Written, the brothers say, as they struggled to untangle the plot of Miller’s Crossing, Barton Fink is the story of a lefty playwright in the early forties who has one hit on Broadway and promptly goes to Hollywood to sell out only to find himself facing an epic case of writer’s block. Taken simply Fink would earn a place in the canon as one of the most wicked Hollywood satires ever put to film. But, as most everybody knows, Barton Fink cannot be taken simply. At the three quarters mark Fink takes one of the all time most jawdropping plunges into surreality, and audiences to this day are still trying to make sense of it all, from the contents of Barton's mystery box to the beach painting on his wall.

Barton Fink theories are numerous and fun and I could fill a book debating them all. The most obvious of course is that Barton is in Hell. The clues for supporting this range from obvious like the omnipresent heat to subtle like the repetition of the number six in the elevator. Once you start looking for clues you can find them everywhere. On my most recent viewing I just picked up on the suggestive names of wrestling pictures  - “Hell Ten Feet Squared” and “Devil on a Canvas”.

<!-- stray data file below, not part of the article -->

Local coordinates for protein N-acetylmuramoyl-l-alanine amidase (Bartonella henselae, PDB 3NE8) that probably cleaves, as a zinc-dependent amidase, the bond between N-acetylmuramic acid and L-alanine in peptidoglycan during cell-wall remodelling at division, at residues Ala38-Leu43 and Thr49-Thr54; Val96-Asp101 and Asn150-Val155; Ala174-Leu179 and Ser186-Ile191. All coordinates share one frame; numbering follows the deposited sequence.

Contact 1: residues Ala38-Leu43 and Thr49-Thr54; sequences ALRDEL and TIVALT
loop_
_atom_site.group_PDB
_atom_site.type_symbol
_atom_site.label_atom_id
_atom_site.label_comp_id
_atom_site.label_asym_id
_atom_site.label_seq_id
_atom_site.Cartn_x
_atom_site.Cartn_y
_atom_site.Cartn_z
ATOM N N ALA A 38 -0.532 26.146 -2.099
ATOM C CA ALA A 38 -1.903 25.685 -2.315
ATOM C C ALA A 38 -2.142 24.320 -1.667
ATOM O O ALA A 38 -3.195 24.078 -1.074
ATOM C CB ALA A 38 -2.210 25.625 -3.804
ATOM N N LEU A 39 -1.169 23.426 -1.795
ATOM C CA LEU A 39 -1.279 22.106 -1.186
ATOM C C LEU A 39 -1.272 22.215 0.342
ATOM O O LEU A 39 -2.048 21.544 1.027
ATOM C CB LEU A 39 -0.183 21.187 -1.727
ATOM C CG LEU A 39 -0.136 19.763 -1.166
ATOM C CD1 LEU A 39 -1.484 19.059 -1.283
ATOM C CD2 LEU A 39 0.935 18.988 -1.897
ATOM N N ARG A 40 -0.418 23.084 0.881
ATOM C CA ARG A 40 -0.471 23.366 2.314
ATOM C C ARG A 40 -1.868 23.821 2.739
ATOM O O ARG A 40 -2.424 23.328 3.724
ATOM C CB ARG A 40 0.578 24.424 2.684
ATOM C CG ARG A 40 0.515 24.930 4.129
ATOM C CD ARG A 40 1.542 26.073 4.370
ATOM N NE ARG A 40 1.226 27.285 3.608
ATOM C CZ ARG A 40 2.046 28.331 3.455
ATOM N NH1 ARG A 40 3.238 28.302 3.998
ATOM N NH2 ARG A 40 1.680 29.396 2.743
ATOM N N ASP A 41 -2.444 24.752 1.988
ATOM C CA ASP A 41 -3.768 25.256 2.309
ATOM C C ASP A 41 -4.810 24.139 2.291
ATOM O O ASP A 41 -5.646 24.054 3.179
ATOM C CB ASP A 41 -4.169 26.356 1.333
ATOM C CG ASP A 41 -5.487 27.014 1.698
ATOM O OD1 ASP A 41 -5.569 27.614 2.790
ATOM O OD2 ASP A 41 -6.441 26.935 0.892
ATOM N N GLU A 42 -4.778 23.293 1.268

Do you see what happens Larry?"

Then there are the theories about Barton Fink being about the rise of fascism represented by Charlie Meadows with Barton as the intellectual too feeble to notice or stop it. The most glaring red flag in the movie is Goodman’s pronouncement of “Heil Hitler” before he kills one of the detectives which is certainly no accident. But if Goodman represents evil why does he kill the detectives who, with their noticeably German and Italian names, clearly represent the Axis powers? I for one have always read his delivery of "Heil Hitler" as sarcasm before killing the anti-semitic detective, but what does it matter? We should take a cue from the character in Serious Man and “embrace the mystery” or it will lead you in circles like walking an MC Escher staircase.

Once you give up trying to solve what needn’t be solved you can settle in and get the full Barton Fink experience. The film is genuinely hilarious and every word out of Michael Lerner’s mouth as the vulgar studio boss is solid gold. Fink also contains what I consider to be John Goodman’s all time best performance (I know that is saying a lot). Lerner got the nominatio but Goodman would have been my choice to win the trophy that year. And speaking of Oscars, when everyone was bemoaning that Roger Deakins lost an absurd ninth time this year for the cinematography of True Grit they might just as well added that it should have been his tenth, because he was royally screwed out of nod for Fink.